Mangosuthu Buthelezi's Online Letter
Dear friends and fellow South Africans,
How do you know me? Let me count the ways; you know me from The Star as "a dictator", from the Business Day as a "violent man", from The Daily News as clinging to power, from The Witness as "emotional" in the face of an "anti-Shenge rebellion", from The Sowetan as the "grizzled" and "vulnerable" leader of a "moribund party", from The Citizen as a "stumbling block" to progress, from The Mercury as comparable to Mugabe and Malema, and from the City Press as neglectful of my family.
These are the attributes that have been laid at my door by the media in the last few weeks. It would be difficult not to take it personally, as the attacks have certainly become personal. They have hurt members of my family more deeply than they have hurt my own feelings. My pain is that this kind of gutter journalism hurts my family.
I was appalled by the City Press article this weekend alleging that my family is locked in a feud over my grandson, allegedly because I spend my time fighting for my political career at the expense of my family. Besides being utterly untrue, it is insulting to have a journalist write so freely about the internal dynamics of my family as though he knows us or anything about us.
Quoting what is called "a member of the family" on the basis of anonymity is cruel to all members of my family who are then tarred with the same brush as though they have discussed me and issues concerning the family with the media. But the journalist concerned and the newspaper that published his calumny have had a running vendetta against me and the IFP for several decades.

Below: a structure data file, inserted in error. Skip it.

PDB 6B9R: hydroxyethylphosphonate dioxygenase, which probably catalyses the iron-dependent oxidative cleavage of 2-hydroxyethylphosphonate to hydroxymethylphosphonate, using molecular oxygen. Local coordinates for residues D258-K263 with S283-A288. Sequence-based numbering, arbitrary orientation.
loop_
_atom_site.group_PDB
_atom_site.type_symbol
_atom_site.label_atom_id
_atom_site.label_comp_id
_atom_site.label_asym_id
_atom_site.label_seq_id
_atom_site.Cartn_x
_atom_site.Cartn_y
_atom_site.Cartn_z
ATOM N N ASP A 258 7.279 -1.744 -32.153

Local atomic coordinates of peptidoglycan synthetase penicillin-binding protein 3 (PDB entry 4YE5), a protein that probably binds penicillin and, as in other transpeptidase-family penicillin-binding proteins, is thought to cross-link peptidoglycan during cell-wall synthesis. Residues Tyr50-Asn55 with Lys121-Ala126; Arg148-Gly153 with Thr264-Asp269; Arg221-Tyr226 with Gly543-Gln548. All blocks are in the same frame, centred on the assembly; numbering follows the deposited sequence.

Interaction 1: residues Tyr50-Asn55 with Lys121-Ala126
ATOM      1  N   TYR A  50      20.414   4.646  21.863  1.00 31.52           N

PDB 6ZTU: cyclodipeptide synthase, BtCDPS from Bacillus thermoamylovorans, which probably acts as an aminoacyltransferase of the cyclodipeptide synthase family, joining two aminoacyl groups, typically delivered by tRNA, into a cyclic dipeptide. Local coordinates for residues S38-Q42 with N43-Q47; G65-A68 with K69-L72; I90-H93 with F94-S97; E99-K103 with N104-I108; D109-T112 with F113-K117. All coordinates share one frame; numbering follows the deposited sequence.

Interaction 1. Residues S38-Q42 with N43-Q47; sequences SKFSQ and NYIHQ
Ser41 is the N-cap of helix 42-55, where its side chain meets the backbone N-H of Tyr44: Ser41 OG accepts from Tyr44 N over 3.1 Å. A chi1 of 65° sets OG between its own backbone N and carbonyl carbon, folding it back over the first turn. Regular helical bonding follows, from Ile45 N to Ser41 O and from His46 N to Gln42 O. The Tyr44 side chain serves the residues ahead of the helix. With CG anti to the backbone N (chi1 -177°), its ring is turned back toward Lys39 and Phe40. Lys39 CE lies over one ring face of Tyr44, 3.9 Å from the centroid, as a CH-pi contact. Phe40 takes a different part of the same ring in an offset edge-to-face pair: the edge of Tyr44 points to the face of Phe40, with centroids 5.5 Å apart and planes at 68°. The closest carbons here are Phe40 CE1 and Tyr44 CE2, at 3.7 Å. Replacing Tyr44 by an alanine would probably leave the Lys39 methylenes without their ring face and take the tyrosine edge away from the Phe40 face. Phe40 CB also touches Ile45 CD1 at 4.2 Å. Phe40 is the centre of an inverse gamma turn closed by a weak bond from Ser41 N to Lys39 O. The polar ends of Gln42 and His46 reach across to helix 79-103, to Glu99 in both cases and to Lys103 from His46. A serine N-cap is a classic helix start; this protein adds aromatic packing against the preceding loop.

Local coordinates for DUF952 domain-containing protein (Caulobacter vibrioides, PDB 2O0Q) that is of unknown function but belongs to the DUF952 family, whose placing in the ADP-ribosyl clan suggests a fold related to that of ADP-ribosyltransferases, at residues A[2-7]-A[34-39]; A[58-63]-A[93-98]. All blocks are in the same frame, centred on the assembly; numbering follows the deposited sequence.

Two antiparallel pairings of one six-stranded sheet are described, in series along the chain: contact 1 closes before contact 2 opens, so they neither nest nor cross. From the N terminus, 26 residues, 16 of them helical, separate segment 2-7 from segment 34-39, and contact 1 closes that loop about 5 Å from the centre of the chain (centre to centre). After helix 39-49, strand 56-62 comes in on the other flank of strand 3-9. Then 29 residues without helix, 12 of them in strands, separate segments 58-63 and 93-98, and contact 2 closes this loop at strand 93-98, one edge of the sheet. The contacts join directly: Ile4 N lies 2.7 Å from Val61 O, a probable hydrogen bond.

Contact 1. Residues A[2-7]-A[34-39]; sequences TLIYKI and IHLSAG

With the media, it is really a case of damned if you do and damned if you don't. Whenever I or any IFP leader responds to misrepresentations, we have to fight, usually unsuccessfully, to be published. We have a right to reply, particularly when lies are published which damage our reputation in the public arena. But even when we bring matters of public interest to the attention of journalists, the information is simply ignored. This problem is somehow worse among our Zulu newspapers where brown envelope journalism rules the day.
It is good for our media to expose corruption in the public life of South Africa, particularly that which involves us as public representatives.
However, the exposé of what went on in the Western Cape involving a Political Editor and a Premier has highlighted what I mentioned to Sir Anthony O'Reilly, the owner of Independent Newspapers, about what is going on in some of these newspapers. The Mail & Guardian drew attention to these journalists' shenanigans earlier this year. The media needs to be introspective in order that they should retain their credibility when they write about corruption.
While we have to fight to be heard, if I fail to speak on an issue, all hell breaks loose. The Mercury and Ilanga have claimed that President Zuma asked me to step down from the Presidency of the IFP, and they allege this made me angry. Where they conjured up this, is beyond me. My meeting with President Zuma was a private discussion and neither I nor the President's office is prepared to publicise the contents of our discussion.
The discussion we had was amicable from beginning to end. Even when we disagreed on some aspects of the matters we discussed, we did so without being disagreeable. It is grossly irresponsible for a journalist to suck from his thumb that I was angry with the President, when that never occurred at any stage of our discussions. I am not going to break confidence at this stage.
Apparently that annoys the media, as the IFP has now received a threat that one Editor of a certain newspaper will stop publishing any of our letters unless I give them an exclusive interview. This far oversteps the bounds of ethical journalism and is nothing less than abuse of power.